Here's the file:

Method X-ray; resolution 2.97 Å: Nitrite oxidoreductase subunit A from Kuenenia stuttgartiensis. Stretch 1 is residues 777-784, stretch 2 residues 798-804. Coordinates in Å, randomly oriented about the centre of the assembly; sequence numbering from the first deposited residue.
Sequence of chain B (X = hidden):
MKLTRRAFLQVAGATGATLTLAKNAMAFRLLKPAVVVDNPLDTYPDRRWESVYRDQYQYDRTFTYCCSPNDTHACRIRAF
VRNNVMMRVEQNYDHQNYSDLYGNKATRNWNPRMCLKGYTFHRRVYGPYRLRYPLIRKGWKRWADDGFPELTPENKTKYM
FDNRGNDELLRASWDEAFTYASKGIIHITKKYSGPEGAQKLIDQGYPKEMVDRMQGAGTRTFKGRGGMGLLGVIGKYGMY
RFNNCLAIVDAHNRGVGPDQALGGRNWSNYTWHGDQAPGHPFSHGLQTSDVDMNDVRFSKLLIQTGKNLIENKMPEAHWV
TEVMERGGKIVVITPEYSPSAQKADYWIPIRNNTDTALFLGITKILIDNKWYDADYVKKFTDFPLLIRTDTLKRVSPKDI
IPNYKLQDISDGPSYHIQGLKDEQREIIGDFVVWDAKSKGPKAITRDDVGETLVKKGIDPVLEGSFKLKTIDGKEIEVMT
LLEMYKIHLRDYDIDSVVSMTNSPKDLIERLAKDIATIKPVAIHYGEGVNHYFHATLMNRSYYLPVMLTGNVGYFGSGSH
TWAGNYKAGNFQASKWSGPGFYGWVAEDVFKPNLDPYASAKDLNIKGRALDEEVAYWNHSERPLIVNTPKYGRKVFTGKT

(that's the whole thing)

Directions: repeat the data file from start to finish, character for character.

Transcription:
Method X-ray; resolution 2.97 Å: Nitrite oxidoreductase subunit A from Kuenenia stuttgartiensis. Stretch 1 is residues 777-784, stretch 2 residues 798-804. Coordinates in Å, randomly oriented about the centre of the assembly; sequence numbering from the first deposited residue.
Sequence of chain B (X = hidden):
MKLTRRAFLQVAGATGATLTLAKNAMAFRLLKPAVVVDNPLDTYPDRRWESVYRDQYQYDRTFTYCCSPNDTHACRIRAF
VRNNVMMRVEQNYDHQNYSDLYGNKATRNWNPRMCLKGYTFHRRVYGPYRLRYPLIRKGWKRWADDGFPELTPENKTKYM
FDNRGNDELLRASWDEAFTYASKGIIHITKKYSGPEGAQKLIDQGYPKEMVDRMQGAGTRTFKGRGGMGLLGVIGKYGMY
RFNNCLAIVDAHNRGVGPDQALGGRNWSNYTWHGDQAPGHPFSHGLQTSDVDMNDVRFSKLLIQTGKNLIENKMPEAHWV
TEVMERGGKIVVITPEYSPSAQKADYWIPIRNNTDTALFLGITKILIDNKWYDADYVKKFTDFPLLIRTDTLKRVSPKDI
IPNYKLQDISDGPSYHIQGLKDEQREIIGDFVVWDAKSKGPKAITRDDVGETLVKKGIDPVLEGSFKLKTIDGKEIEVMT
LLEMYKIHLRDYDIDSVVSMTNSPKDLIERLAKDIATIKPVAIHYGEGVNHYFHATLMNRSYYLPVMLTGNVGYFGSGSH
TWAGNYKAGNFQASKWSGPGFYGWVAEDVFKPNLDPYASAKDLNIKGRALDEEVAYWNHSERPLIVNTPKYGRKVFTGKT